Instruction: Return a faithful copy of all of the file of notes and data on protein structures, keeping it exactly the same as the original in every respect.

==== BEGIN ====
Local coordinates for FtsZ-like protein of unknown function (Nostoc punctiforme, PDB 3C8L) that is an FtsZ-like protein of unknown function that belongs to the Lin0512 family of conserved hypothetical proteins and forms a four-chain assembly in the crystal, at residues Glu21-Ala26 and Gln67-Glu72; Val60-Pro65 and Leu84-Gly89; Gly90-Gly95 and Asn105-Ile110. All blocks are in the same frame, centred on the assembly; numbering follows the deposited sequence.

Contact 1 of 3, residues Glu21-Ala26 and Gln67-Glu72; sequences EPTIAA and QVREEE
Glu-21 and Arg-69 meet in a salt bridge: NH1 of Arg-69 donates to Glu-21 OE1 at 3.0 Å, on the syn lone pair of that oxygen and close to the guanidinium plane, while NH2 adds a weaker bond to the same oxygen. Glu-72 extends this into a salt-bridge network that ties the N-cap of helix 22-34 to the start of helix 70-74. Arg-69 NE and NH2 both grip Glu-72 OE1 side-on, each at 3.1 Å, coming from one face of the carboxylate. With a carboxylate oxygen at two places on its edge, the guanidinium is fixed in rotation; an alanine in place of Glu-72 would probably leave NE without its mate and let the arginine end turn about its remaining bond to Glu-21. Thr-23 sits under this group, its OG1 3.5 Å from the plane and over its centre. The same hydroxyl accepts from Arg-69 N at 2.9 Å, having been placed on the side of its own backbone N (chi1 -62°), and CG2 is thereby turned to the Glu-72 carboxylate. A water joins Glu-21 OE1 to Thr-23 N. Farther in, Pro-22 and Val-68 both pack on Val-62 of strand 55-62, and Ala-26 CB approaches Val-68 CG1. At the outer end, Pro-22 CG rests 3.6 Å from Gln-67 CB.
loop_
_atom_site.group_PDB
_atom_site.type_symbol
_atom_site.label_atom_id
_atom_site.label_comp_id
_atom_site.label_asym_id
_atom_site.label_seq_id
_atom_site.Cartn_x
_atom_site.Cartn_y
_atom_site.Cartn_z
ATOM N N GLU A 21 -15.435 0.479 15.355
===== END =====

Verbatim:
Local coordinates for FtsZ-like protein of unknown function (Nostoc punctiforme, PDB 3C8L) that is an FtsZ-like protein of unknown function that belongs to the Lin0512 family of conserved hypothetical proteins and forms a four-chain assembly in the crystal, at residues Glu21-Ala26 and Gln67-Glu72; Val60-Pro65 and Leu84-Gly89; Gly90-Gly95 and Asn105-Ile110. All blocks are in the same frame, centred on the assembly; numbering follows the deposited sequence.

Contact 1 of 3, residues Glu21-Ala26 and Gln67-Glu72; sequences EPTIAA and QVREEE
Glu-21 and Arg-69 meet in a salt bridge: NH1 of Arg-69 donates to Glu-21 OE1 at 3.0 Å, on the syn lone pair of that oxygen and close to the guanidinium plane, while NH2 adds a weaker bond to the same oxygen. Glu-72 extends this into a salt-bridge network that ties the N-cap of helix 22-34 to the start of helix 70-74. Arg-69 NE and NH2 both grip Glu-72 OE1 side-on, each at 3.1 Å, coming from one face of the carboxylate. With a carboxylate oxygen at two places on its edge, the guanidinium is fixed in rotation; an alanine in place of Glu-72 would probably leave NE without its mate and let the arginine end turn about its remaining bond to Glu-21. Thr-23 sits under this group, its OG1 3.5 Å from the plane and over its centre. The same hydroxyl accepts from Arg-69 N at 2.9 Å, having been placed on the side of its own backbone N (chi1 -62°), and CG2 is thereby turned to the Glu-72 carboxylate. A water joins Glu-21 OE1 to Thr-23 N. Farther in, Pro-22 and Val-68 both pack on Val-62 of strand 55-62, and Ala-26 CB approaches Val-68 CG1. At the outer end, Pro-22 CG rests 3.6 Å from Gln-67 CB.
loop_
_atom_site.group_PDB
_atom_site.type_symbol
_atom_site.label_atom_id
_atom_site.label_comp_id
_atom_site.label_asym_id
_atom_site.label_seq_id
_atom_site.Cartn_x
_atom_site.Cartn_y
_atom_site.Cartn_z
ATOM N N GLU A 21 -15.435 0.479 15.355